NEW YORK • Dell will buy data storage company EMC Corp in a deal valued at about US$67 billion (S$93.5 billion), creating a corporate-computing giant in the largest technology merger.
The deal would combine EMC's dominance in devices that store data with Dell's No. 2 position in servers, the powerful machines that help companies handle big computing challenges.
Dell plans to pay US$24.05 a share in cash plus tracking stock in EMC's prize holding, VMware, valued at about US$9 for each EMC share, the companies said in a statement yesterday.
The price of US$33.15 a share is 28 per cent above EMC's closing level last Wednesday, just before reports surfaced that a deal was in the works.
No longer can a company like Dell thrive simply by making personal computers. In striking the deal, Dell and its financial backer, investment firm Silver Lake, are betting that a huge acquisition will help the firm keep up with the times.
Buying EMC would give it one of the biggest names in computer data storage, adding to existing offerings like network servers, corporate software and mobile devices.
For EMC, the agreement addresses pressure from activist investors who have been agitating for growth and resolves long-standing questions over succession for chief executive Joe Tucci.
EMC rose 2.5 per cent last Friday to close at US$27.86 on the New York Stock Exchange.
Dell, which was taken private for about US$25 billion in 2013, could use the combination to expand its product line-up in high-end data storage equipment and seek to lure customers away from rivals including Hewlett-Packard which itself is splitting in two next year.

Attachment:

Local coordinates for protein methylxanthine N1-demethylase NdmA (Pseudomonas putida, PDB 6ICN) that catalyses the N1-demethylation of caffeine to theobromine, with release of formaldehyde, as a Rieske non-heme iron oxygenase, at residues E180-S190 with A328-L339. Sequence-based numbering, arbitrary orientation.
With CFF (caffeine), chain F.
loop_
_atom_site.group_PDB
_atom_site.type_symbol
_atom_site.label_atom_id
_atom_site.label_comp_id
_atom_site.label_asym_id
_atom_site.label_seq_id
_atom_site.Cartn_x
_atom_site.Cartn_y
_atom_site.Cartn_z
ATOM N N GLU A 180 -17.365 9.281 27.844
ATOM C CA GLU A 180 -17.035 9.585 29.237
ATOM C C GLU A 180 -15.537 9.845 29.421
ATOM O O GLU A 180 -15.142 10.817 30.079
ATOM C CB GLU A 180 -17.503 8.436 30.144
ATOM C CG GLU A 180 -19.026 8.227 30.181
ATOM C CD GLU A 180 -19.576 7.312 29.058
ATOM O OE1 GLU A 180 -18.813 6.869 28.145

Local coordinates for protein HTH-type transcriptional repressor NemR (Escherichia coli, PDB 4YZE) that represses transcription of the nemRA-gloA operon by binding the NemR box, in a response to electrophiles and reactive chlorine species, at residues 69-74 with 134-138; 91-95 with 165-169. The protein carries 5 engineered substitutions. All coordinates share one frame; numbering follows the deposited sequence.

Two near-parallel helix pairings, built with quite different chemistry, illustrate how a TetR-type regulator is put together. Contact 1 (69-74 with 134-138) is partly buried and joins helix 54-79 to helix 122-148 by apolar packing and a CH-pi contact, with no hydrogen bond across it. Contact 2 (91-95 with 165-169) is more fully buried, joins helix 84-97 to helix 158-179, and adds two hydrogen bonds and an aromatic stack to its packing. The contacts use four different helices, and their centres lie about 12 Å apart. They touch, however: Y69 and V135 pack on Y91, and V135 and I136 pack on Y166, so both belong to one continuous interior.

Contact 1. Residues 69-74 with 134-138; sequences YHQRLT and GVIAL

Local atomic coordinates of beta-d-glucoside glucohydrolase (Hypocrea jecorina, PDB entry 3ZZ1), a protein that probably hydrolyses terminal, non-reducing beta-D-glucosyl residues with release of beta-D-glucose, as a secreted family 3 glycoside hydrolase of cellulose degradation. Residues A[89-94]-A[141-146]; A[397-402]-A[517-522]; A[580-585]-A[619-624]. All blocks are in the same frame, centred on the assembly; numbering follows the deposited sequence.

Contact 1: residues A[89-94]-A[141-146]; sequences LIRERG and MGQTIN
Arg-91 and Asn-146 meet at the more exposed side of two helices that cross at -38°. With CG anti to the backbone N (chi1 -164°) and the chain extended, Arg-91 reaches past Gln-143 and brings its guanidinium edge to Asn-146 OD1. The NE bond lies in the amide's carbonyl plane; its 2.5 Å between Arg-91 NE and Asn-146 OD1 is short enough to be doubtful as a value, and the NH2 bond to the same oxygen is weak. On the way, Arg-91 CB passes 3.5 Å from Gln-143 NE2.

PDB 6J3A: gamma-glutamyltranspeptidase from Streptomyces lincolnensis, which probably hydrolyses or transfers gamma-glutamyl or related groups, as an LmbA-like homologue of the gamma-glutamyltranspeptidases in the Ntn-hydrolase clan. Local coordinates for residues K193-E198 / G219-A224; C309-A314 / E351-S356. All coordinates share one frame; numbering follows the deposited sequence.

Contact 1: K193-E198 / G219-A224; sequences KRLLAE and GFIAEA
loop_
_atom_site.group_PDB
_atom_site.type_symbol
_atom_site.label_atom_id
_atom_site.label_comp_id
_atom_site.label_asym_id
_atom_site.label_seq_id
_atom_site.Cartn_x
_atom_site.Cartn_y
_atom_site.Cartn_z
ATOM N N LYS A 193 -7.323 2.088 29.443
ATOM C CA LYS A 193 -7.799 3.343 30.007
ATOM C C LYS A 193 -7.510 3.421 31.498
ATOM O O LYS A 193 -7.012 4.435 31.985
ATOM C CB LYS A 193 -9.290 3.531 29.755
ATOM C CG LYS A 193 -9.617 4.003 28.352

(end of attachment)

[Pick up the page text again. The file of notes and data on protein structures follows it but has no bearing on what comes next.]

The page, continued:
Dell is speaking to banks about fund-raising to finance the purchase. VMware, which makes tools that help servers run software more efficiently, is valued at US$32.3 billion, while EMC has a market capitalisation of US$53.6 billion.
"This merger bodes well for the next generation of innovator," said Mr Matt McIlwain, a managing director at Madrona Venture Group, which invested in Isilon, that EMC acquired, and other storage start-ups that compete with EMC.
"Legacy tech companies have little alternative than to use financial engineering to keep shareholders happy in an era of fundamental technology disruption."
Mr Dave Farmer, a spokesman for EMC, did not immediately respond to messages seeking comment. Mr Jim Hahn, a spokesman for Dell, declined to comment.
"Dell has transformed away from just PCs to offering end- to-end services, and EMC could help it do more of that," said Mr Bryan Ma, a Singapore-based analyst at IDC.
BLOOMBERG, NEW YORK TIMES